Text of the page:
Outlaw Apiaries
Outlaw Apiaries
Outlaw Apiaries
Outlaw Apiaries
Outlaw Apiaries
honeybees
honeybee covered in pollen
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Outlaw Apiaries:  Brett Gingery Beekeeper, Volunteers Rosie and Shelia

 

Much of our food supply depends on a healthy bee population, which is fading fast through parasites, pesticides and genetics.

For more than a decade, the populations of honeybees and other key pollinators have been on the decline. Scientists have been trying to figure out what’s behind the drop, mostly looking at a combination of factors that include disease, parasites, poor diet and pesticides.

Commercial beekeepers are trying to help offset the decline by raising hives in areas with less commercial farming operations. Local Beekeeper, Brett Gingery and his partner Perry are raising a truckload of bees each year to send out to the almond fields of California, the state with some of the largest farming operations in the country. “It’s amazing what these hives will do in their lifespan.” The bees will work the almond fields in late February, and, from there, they can go north to cherry or apple orchids in Oregon and Washington or south to the citrus bloom.

According to Gingery, they need about 500 healthy hives to fill a semi for transport. He and his partner operate Outlaw Apiaries and have several hundred hives in a dozen yards spread over Grand and Routt Counties. “One of the benefits of raising bees in Grand county is that there are no large farming operations that decimate the bug population through spraying” said Gingery.

Colorado’s honeybee death rate reached a near-record 38 percent last year, coming close to the national rate which was reported at 42 percent. The decline in bee population is a cause for concern to a wide range of farmers and agricultural industry leaders.

 

Why the cause for concern?
Destruction of diverse vegetation, parasitic mites, chemicals and changing genetics are driving the die-offs, according to the Colorado Bee Keepers Association president Beth Conrey, “We need to increase our bee forage planting.”  But, she and fellow beekeepers also blame pesticides. A couple of months ago, Conrey opened her hives, positioned by apple and cherry trees on a local farm, and found trays full of dead bees, victims of a contractor who sprayed a pesticide on adjacent Boulder County Open Space, she said. “We’ve got to reduce or eliminate pesticide use”.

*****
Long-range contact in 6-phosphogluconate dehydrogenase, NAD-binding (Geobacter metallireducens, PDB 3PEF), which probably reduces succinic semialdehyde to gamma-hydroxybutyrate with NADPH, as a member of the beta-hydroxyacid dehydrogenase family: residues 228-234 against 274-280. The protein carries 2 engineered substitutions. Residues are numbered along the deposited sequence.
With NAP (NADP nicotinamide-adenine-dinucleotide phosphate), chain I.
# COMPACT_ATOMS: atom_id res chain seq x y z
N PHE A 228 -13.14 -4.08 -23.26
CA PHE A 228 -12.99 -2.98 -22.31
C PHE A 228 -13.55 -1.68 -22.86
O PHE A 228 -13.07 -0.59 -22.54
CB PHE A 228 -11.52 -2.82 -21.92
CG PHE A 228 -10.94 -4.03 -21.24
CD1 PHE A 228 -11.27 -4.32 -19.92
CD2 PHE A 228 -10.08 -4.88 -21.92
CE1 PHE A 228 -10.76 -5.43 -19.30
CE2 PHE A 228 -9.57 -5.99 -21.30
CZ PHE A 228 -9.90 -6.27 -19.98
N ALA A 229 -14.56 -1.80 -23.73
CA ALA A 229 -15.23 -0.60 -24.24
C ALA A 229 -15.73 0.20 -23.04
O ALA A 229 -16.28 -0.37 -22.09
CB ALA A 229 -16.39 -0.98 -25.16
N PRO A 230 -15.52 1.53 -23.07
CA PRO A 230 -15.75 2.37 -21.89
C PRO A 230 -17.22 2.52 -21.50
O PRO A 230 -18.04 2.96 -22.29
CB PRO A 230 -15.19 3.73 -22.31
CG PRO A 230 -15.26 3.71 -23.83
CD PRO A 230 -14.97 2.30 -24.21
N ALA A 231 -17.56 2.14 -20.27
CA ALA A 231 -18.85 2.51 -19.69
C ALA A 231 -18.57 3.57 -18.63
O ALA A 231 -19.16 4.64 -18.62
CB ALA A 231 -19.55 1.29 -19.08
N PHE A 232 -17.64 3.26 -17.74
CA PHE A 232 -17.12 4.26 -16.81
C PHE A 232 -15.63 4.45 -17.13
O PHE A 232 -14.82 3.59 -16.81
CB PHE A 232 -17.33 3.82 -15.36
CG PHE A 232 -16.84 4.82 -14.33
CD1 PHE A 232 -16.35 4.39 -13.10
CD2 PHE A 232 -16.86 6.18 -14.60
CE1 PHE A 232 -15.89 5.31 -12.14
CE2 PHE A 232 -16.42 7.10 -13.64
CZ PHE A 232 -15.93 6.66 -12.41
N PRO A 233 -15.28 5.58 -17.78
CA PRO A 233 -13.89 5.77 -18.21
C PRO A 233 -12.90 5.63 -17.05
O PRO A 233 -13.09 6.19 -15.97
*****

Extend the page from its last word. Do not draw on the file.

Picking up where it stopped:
The annual honeybee die-offs are raising concerns from northern Colorado farm fields to the White House. Pollination performed by managed honeybee colonies — which have decreased nationwide from 6 million after World War II to about 2.7 million — add $15 billion a year to agriculture production, according to federal data. The vegetables, nuts and fruits in U.S. diets depend on pollination by honeybees.

Last year, the White House issued their first National Strategy to Promote the Health of Honeybees and other Pollinators. It calls for the creation of 7 million acres of corridors of diverse plants that provide the nectar and pollen needed to sustain bees, monarch butterflies and hummingbirds.

The strategy directs the EPA to assess pesticide impact on pollinators and to propose a rule by December 15th to prohibit leaf spraying of highly toxic pesticides while bees are present in farm fields.

When asked about revenue and land use, Gingery said there are several positive aspects to the business model. Landowners want the apiaries around their farms and will trade honey for real estate space.  Two local volunteers were helping Gingery on the day I caught up with him.  One training to raise her own hives locally, and, one helping out for some precious nectar. I also managed to sustain several stings in my quest to learn more about this vital industry.

Gingery shared a few pieces of insight related to these tiny wonders, “Bee Hives are healthy when they have a diverse area to forage. Plant flowers and gardens that nourish pollinators.”  Also, “If you buy local honey, it has natural properties that will help fight allergies and improve health.”

Did you know?  Supporting your local honey providers is good for you. Gathering local pollens and nectar can be beneficial, especially during allergy and pollen season where it can act as a natural antihistamine.  

Many plants considered to be weeds, such as dandelions and clover, are critical sources of pollen to bees. Gathering of pollen from local weeds helps fight allergies within the same region. If you feel the need to remove them, avoid the application of pesticides whenever possible.

In the USA, there are beekeepers, from hobbyists to commercial, in every state. Depending on the nectar and pollen sources in a given area, the maximum number of hives in one apiary can vary dramatically. If too many hives are placed into an apiary, the hives compete with each other for scarce resources. This can lead to lower honey and pollen yields and higher transmission of disease. The maximum size of a permanent apiary or bee yard will depend on the type of bee as well. A circle around an apiary with a three-mile foraging radius covers 28 square miles. A good rule of thumb is to have no more than 25–35 hives in a permanent apiary, although migrating beekeepers may temporarily place up to one hundred hives in a location with a good nectar flow.

 

You can visit the Outlaw Apiaries booth at the Granby Farmer’s Market this summer and get some local honey goodness.

 

Sources:   Colorado Bee Association and  Wikipedia.